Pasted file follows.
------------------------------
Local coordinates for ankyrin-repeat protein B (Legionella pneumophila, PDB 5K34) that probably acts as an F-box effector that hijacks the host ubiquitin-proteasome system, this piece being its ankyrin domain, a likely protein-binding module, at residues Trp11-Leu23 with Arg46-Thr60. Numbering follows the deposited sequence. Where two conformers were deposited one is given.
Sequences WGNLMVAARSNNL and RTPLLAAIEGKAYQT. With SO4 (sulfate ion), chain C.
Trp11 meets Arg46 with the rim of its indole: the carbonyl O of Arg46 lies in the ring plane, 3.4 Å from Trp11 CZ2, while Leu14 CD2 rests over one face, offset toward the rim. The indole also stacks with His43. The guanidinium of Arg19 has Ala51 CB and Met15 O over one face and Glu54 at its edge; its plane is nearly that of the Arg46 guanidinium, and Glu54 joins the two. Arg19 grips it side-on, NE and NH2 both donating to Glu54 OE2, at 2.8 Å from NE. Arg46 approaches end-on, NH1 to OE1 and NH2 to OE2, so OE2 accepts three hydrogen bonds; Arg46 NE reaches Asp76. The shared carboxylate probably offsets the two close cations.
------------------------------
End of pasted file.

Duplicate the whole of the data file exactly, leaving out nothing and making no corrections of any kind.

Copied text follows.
Local coordinates for ankyrin-repeat protein B (Legionella pneumophila, PDB 5K34) that probably acts as an F-box effector that hijacks the host ubiquitin-proteasome system, this piece being its ankyrin domain, a likely protein-binding module, at residues Trp11-Leu23 with Arg46-Thr60. Numbering follows the deposited sequence. Where two conformers were deposited one is given.
Sequences WGNLMVAARSNNL and RTPLLAAIEGKAYQT. With SO4 (sulfate ion), chain C.
Trp11 meets Arg46 with the rim of its indole: the carbonyl O of Arg46 lies in the ring plane, 3.4 Å from Trp11 CZ2, while Leu14 CD2 rests over one face, offset toward the rim. The indole also stacks with His43. The guanidinium of Arg19 has Ala51 CB and Met15 O over one face and Glu54 at its edge; its plane is nearly that of the Arg46 guanidinium, and Glu54 joins the two. Arg19 grips it side-on, NE and NH2 both donating to Glu54 OE2, at 2.8 Å from NE. Arg46 approaches end-on, NH1 to OE1 and NH2 to OE2, so OE2 accepts three hydrogen bonds; Arg46 NE reaches Asp76. The shared carboxylate probably offsets the two close cations.